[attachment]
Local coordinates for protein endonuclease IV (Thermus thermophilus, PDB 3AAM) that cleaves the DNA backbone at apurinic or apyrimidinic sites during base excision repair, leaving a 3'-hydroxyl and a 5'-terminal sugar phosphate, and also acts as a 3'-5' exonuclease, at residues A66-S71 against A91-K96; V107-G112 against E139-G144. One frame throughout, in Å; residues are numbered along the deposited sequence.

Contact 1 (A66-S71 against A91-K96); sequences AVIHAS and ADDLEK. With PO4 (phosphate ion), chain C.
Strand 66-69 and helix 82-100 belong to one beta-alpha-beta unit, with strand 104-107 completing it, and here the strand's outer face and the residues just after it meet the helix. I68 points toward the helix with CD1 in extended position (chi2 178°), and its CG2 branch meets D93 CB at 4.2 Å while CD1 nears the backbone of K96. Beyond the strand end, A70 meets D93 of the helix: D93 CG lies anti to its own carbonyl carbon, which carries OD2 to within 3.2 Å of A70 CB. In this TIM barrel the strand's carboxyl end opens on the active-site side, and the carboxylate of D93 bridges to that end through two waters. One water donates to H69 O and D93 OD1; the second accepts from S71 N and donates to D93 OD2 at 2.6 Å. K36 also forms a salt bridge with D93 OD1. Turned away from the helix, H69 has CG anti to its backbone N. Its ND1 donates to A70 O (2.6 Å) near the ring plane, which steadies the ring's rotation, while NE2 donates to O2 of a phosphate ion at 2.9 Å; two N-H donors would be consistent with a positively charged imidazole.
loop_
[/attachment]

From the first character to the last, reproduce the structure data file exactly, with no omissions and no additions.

Local coordinates for protein endonuclease IV (Thermus thermophilus, PDB 3AAM) that cleaves the DNA backbone at apurinic or apyrimidinic sites during base excision repair, leaving a 3'-hydroxyl and a 5'-terminal sugar phosphate, and also acts as a 3'-5' exonuclease, at residues A66-S71 against A91-K96; V107-G112 against E139-G144. One frame throughout, in Å; residues are numbered along the deposited sequence.

Contact 1 (A66-S71 against A91-K96); sequences AVIHAS and ADDLEK. With PO4 (phosphate ion), chain C.
Strand 66-69 and helix 82-100 belong to one beta-alpha-beta unit, with strand 104-107 completing it, and here the strand's outer face and the residues just after it meet the helix. I68 points toward the helix with CD1 in extended position (chi2 178°), and its CG2 branch meets D93 CB at 4.2 Å while CD1 nears the backbone of K96. Beyond the strand end, A70 meets D93 of the helix: D93 CG lies anti to its own carbonyl carbon, which carries OD2 to within 3.2 Å of A70 CB. In this TIM barrel the strand's carboxyl end opens on the active-site side, and the carboxylate of D93 bridges to that end through two waters. One water donates to H69 O and D93 OD1; the second accepts from S71 N and donates to D93 OD2 at 2.6 Å. K36 also forms a salt bridge with D93 OD1. Turned away from the helix, H69 has CG anti to its backbone N. Its ND1 donates to A70 O (2.6 Å) near the ring plane, which steadies the ring's rotation, while NE2 donates to O2 of a phosphate ion at 2.9 Å; two N-H donors would be consistent with a positively charged imidazole.
loop_